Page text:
Response Statement - Humpback Whale, North Pacific population
Although this recovering population is no longer considered to be Threatened, it is not yet secure. It was depleted by commercial whaling but has increased substantially since becoming legally protected from whaling in 1966. A basin-wide study in 2004-2006 resulted in an estimated abundance of 18,000 animals (not including first-year calves) in the North Pacific and an estimated rate of increase of 4.9 to 6.8%/year. Research conducted between 2004-06 indicated that about 2,145 whales (not including first-year calves) were present seasonally in British Columbia waters where they were increasing at around 4%/year. Current numbers are still considerably smaller than the minimum of 4,000 animals that must have been present off the west coast of Vancouver Island in 1905 given the numbers removed by whaling in the early 1900’s. This population in the eastern North Pacific continues to face several threats including noise disturbance, habitat degradation (especially on the breeding grounds), entanglement in fishing gear or debris, and ship strikes.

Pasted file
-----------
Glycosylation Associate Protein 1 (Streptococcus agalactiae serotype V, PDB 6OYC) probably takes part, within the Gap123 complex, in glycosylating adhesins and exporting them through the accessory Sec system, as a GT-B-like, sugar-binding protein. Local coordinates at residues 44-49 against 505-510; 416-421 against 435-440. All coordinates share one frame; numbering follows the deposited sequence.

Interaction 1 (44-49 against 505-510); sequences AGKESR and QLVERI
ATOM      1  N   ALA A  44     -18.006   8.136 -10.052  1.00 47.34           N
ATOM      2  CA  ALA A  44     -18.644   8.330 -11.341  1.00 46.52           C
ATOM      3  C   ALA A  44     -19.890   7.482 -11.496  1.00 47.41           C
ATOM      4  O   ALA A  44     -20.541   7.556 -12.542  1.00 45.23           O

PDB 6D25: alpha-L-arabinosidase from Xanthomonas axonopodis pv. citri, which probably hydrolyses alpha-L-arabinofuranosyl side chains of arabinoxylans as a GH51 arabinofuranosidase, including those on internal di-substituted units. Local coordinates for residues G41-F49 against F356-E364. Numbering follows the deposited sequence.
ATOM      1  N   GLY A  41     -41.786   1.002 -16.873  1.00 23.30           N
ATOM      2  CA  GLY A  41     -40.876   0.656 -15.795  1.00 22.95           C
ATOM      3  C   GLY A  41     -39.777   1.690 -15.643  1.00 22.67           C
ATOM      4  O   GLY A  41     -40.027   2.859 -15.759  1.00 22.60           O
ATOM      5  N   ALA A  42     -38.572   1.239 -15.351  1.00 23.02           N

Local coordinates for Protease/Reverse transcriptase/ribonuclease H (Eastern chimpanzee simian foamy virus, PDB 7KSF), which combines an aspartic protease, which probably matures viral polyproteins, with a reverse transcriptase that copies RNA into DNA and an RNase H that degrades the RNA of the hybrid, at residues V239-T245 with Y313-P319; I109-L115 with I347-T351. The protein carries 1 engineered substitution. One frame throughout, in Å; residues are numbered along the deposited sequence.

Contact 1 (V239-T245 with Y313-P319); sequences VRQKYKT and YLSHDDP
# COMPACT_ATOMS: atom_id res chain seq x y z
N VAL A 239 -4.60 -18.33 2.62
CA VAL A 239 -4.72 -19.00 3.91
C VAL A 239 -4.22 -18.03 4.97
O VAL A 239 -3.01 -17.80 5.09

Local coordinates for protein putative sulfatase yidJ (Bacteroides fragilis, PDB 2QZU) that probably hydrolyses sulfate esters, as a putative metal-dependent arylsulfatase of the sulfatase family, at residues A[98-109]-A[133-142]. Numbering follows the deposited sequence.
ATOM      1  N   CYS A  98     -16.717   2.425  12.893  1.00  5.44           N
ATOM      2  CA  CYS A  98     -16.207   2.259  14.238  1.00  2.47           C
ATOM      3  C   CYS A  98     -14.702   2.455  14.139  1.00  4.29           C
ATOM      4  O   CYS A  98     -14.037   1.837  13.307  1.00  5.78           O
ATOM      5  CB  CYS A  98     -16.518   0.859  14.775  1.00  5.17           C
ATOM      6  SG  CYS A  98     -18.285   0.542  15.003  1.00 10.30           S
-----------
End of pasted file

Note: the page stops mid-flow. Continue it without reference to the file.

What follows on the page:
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- Humpback Whale (North Pacific population)
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